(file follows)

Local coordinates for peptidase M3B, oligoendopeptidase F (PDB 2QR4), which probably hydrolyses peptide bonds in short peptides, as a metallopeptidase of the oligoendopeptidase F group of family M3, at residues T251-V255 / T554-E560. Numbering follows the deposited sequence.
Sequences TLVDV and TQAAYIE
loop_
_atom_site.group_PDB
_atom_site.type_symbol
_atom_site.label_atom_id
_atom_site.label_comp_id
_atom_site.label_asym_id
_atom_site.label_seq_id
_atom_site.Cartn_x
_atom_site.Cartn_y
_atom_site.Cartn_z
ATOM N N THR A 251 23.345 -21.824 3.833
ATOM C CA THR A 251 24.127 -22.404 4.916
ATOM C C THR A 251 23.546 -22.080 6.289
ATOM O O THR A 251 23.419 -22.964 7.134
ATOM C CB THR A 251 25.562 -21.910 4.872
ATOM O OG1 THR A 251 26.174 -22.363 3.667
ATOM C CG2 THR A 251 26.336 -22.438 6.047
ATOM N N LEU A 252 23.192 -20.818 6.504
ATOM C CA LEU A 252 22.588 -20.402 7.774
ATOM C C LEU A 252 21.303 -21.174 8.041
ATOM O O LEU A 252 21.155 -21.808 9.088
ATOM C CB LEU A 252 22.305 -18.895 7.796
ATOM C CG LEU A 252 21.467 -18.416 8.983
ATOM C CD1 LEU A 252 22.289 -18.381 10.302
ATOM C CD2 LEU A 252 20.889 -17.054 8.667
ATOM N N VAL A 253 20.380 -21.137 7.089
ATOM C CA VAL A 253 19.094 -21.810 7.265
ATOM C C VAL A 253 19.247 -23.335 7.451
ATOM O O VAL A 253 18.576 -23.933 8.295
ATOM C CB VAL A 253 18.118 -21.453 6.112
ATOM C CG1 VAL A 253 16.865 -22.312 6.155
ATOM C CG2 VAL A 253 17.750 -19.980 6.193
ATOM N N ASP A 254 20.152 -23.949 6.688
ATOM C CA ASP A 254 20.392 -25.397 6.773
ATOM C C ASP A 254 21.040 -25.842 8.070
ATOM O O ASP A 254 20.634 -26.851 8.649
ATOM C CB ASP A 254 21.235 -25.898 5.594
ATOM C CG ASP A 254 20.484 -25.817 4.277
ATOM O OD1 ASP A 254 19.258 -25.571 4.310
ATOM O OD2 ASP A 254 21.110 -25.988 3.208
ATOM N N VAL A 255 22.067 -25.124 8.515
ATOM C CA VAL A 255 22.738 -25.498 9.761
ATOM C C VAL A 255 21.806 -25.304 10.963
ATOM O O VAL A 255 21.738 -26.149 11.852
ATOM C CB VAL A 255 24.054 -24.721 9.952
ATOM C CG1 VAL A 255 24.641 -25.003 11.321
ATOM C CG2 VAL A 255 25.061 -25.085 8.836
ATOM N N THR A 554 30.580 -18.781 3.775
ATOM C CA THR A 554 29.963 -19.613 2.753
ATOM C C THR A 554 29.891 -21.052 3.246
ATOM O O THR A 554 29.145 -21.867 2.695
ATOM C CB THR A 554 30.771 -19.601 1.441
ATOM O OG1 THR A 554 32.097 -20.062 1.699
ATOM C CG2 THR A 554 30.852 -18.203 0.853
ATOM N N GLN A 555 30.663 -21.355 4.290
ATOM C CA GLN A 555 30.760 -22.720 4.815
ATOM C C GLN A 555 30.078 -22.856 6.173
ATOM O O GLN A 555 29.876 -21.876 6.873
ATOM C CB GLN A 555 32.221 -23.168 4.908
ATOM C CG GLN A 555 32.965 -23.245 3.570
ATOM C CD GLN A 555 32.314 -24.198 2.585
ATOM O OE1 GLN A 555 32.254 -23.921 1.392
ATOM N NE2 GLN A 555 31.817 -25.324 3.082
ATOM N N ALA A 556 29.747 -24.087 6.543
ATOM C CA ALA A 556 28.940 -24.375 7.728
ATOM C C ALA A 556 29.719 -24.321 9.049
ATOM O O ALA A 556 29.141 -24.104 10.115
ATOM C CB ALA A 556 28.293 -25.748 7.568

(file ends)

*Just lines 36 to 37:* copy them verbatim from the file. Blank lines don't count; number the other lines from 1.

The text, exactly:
ATOM C CA ASP A 254 20.392 -25.397 6.773
ATOM C C ASP A 254 21.040 -25.842 8.070